Seasoned With Salt: Demonstrating Love in a Sea of Online Bitterness

by Barron Ryan

I’ve had a lot of bad ideas for social media posts. I’ve been really tempted to complain about poor restaurant service, the driver who cut me off, or my ranting ideological opponents, and I’m ashamed to admit that that I’ve been guilty of publishing such comments. And while posting some devastatingly clever critique might have been temporarily satisfying, I have a hard time believing that it would have been godly.

I know—the Bible doesn’t have anything direct to say about Facebook. But it has plenty to say about the way Christians are to interact with one another and the outside world. And what is social media but different forms of interaction between people? So let’s review a few points Scripture has to say about relationships as you craft your next post.

You’re Part of One Body

“Now you are the body of Christ, and each one of you is a part of it.” (1 Cor. 12:15) Before you write a word, remember that you post as a member of the church. And as members of the church, we’re called to “Encourage one another and build each other up”. (1 Thess. 5:11)

So while you might be tempted to vent about horrible service by an airline or a frustrating interaction with friend, posting a bitter tweet probably won’t encourage anyone. You (and your followers) would be better off if you express your frustration in prayer first. But then what should you write?

Start by Saying Nothing

You don’t have to read much of Proverbs to be told that it’s a good idea to keep your mouth shut. I’d argue this also applies to keyboard-tapping fingers. “Sin is not ended by multiplying words, but the prudent hold their tongues.” (Proverbs 10:19) “Whoever derides their neighbor has no sense, but the one who has understanding holds their tongue.” (Proverbs 11:12) “Even fools are thought wise if they keep silent, and discerning if they hold their tongues.” (Proverbs 17:28)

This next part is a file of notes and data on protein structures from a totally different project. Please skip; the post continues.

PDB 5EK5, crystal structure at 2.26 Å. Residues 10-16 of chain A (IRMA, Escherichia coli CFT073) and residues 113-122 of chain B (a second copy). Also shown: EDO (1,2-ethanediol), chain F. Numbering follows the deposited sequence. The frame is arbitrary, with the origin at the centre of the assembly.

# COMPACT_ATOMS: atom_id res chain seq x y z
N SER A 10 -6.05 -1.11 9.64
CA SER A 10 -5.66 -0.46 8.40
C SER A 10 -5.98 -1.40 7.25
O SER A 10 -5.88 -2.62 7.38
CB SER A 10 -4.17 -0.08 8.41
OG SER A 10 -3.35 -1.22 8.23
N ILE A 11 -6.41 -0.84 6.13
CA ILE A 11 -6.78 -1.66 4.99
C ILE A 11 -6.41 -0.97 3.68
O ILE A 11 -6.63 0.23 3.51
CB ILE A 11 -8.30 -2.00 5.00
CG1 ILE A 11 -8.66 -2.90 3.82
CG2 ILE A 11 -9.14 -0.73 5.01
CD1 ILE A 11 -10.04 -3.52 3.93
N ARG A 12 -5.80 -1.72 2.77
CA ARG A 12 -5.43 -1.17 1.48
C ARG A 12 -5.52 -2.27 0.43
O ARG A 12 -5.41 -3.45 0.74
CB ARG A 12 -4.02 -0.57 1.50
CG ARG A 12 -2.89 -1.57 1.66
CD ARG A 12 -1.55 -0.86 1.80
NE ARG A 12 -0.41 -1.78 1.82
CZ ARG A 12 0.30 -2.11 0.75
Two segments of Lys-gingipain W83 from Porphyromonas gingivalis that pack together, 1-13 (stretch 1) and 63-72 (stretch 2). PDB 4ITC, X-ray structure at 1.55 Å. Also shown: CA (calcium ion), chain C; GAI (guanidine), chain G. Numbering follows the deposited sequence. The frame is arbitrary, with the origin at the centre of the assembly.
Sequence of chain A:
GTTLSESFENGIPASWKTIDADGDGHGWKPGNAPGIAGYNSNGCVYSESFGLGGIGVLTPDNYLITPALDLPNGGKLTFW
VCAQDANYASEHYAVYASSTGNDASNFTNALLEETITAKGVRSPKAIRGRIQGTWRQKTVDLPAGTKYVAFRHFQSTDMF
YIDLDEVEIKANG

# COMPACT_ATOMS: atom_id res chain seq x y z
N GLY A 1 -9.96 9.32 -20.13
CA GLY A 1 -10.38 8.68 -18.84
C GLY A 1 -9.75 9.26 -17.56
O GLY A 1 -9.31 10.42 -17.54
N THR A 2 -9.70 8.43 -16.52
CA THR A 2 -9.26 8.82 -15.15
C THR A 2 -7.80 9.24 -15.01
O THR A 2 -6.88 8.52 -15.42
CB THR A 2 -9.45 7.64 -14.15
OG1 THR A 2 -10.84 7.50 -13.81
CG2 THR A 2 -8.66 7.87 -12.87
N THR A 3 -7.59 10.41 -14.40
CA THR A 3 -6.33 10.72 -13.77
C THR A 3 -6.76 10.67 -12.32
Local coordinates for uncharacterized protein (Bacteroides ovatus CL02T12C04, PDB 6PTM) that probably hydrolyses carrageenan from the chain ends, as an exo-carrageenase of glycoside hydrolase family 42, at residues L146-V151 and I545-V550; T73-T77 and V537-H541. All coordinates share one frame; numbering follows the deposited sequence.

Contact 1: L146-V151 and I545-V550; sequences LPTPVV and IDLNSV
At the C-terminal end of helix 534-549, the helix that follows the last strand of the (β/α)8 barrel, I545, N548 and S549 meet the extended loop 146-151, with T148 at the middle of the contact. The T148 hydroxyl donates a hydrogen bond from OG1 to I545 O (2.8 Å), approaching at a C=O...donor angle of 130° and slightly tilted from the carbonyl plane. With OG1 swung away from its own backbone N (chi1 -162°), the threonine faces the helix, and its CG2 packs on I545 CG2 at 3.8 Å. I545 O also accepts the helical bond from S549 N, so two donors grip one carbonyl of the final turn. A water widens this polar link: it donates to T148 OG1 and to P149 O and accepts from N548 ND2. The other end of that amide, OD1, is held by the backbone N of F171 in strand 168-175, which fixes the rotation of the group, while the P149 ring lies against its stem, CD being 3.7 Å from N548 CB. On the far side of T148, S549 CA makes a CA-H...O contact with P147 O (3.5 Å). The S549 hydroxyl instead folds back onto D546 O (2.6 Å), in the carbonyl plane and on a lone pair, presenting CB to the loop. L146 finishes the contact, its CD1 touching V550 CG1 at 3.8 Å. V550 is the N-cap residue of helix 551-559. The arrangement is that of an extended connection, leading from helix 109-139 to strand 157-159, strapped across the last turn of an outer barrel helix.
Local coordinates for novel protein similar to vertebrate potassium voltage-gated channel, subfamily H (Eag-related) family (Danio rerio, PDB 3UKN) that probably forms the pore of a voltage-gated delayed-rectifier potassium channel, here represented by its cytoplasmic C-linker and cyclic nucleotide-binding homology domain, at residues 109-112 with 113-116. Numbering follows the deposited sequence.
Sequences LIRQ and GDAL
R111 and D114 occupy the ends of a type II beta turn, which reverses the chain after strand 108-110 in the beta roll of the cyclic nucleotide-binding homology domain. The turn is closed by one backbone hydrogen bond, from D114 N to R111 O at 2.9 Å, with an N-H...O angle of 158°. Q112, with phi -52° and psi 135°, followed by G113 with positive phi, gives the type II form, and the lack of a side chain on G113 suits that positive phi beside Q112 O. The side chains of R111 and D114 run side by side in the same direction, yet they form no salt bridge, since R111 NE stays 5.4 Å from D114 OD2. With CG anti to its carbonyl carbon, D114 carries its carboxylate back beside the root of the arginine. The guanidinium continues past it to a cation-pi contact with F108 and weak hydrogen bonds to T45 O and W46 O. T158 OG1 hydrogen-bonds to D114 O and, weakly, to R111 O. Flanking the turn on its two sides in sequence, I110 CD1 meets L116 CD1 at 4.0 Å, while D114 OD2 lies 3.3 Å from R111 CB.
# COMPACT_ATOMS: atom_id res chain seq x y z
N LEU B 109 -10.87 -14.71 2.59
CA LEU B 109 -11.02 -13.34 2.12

So on social media, it’s best to start by saying nothing. Read, observe, and reflect on what others are saying before adding your voice to the fray.

If You Must Speak

That’s not to say you should always remain silent. While it can be wise to be quiet, Scripture also teaches that “The lips of the righteous nourish many” (Proverbs 10:21a) and “the tongue of the wise brings healing.” (Proverbs 12:18b) So what do the righteous and wise say to bring about those results?

To other believers, we’re instructed to be an encouragement (2 Cor. 13:11), while with outsiders we’re to “make the most of every opportunity” and let our “conversations be always full of grace” (Col. 4:5–6).

So subject each social media post to a two-part test: First, is it an encouragement to the body of Christ? Second, is it full of grace so as to make the most of every opportunity with nonbelievers? If you answer “yes” to both questions, thank you for demonstrating love online. I look forward to reading what you have to say.

Barron Ryan knows a thing or two about getting stuff done. He’s a professional pianist who practices many hours each day and blogs at BarronRyan.com.

2 Comments on Seasoned With Salt: Demonstrating Love in a Sea of Online Bitterness

  1. Thanks Barron. Good words.

    Like

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